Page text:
/ 21 October 2022

Gauteng water shortages: A perfect storm ‘turning into a hurricane’

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One expert says the outages are a wake-up call for how water is managed in the country’s economic hub. (Delwyn Verasamy)

The water shortages that have affected thousands of people in Gauteng are a “perfect storm” that is “developing into a hurricane”, said water expert Anja du Plessis.

Taps have run dry in several suburbs for weeks, with high-lying areas worst hit, because of rolling blackouts that affect the pumping of water, major infrastructural backlogs and increased demand because of hot temperatures. 

The biggest drivers are decaying water storage, supply and treatment infrastructure; poor planning; lack of financing to maintain ageing infrastructure and the government’s failure to keep pace with rapid urbanisation in the three biggest metros, Johannesburg, Tshwane and Ekurhuleni, according to Du Plessis, associate professor and research specialist in integrated water resource management at Unisa.

“You have this thing of delayed action or no action at all, and that has obviously contributed to the collapse of infrastructure in certain regions of Johannesburg, but you also have issues of poor planning because the city has exploded in terms of population.”

No buffer

Taps running dry showed that some reservoirs do not have a reserve of 48 hours and this was why some areas in Johannesburg were without water, she said.

The water outages in Johannesburg, Tshwane and Ekurhuleni will be used as case studies, “to show that even though you have water [the Integrated Vaal River System is at 93%], if your infrastructure is not suitable and it’s basically collapsing, you’re still going to have water shortages and you’re affecting the overall water security of your major economic hub.”

Action plan

This week, the water and sanitation minister, Senzo Mchunu, announced his department would temporarily increase the bulk water allocation to Rand Water’s system for the next nine months to ease water shortages in the three metros while more permanent solutions to water use and management were sought. 

Rand Water said it had throttled supply by 30% because water was being used faster than it could be supplied. 

“There continues to be overuse in the province, which puts a strain on the system that led to Rand Water having to inform their customers of the need to restrict,” said Mchunu. “This does not imply that there is a crisis of water availability but is rather a means to manage the system through reduction and therefore bringing balance to the system.”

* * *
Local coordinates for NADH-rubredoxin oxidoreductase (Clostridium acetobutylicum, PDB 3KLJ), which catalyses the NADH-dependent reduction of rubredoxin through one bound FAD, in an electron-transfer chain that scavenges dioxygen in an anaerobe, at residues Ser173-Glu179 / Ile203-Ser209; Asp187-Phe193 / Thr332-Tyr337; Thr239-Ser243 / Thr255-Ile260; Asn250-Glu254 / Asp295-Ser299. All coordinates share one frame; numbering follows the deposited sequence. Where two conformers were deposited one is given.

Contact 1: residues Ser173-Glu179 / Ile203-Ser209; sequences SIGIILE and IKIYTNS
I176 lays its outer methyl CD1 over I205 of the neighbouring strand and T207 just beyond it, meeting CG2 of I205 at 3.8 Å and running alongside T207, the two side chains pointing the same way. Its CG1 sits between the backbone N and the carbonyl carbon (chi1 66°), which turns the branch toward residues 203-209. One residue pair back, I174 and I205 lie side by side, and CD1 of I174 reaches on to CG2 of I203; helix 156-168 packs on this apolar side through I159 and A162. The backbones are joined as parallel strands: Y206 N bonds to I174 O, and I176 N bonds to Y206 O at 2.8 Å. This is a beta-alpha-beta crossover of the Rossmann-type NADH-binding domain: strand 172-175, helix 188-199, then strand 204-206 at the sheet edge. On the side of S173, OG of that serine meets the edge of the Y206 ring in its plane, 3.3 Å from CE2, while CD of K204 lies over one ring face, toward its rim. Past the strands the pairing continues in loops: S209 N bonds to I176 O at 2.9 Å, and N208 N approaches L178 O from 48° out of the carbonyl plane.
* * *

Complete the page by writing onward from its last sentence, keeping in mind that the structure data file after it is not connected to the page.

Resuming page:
He said that up to 40% of the country’s water is lost to leakages.

Du Plessis said 41% of water is lost because of leakages resulting from poor operation and maintenance of existing aged water infrastructure, commercial losses caused by meter manipulation or other forms of water theft as well as unbilled, authorised consumption such as firefighting.

The national average for the loss of non-revenue municipal water is 41% “but is most probably much higher”, she said. Global best practice is 15%.

On increasing the allocation, Du Plessis said: “You can basically increase the water allocation towards Mogale City, Joburg, Pretoria and Ekurhuleni … to your heart’s content … but there are so many leaks towards the reservoirs and also to the consumers. That’s why we don’t have water.”

Water scarcity is a major problem and consumers must use less water, but “if there is no water coming out of your tap, you can’t really use less water”.

“That whole narrative obviously plays a role but you can’t just put all the blame on consumers only. It’s like Eskom asking us to use less power when we don’t have it. That’s the narrative that political parties are using, pointing fingers at consumers, whereas the issue is with them because they have been sitting with this for more than two decades and haven’t invested in infrastructure.”

‘Not a systemic problem’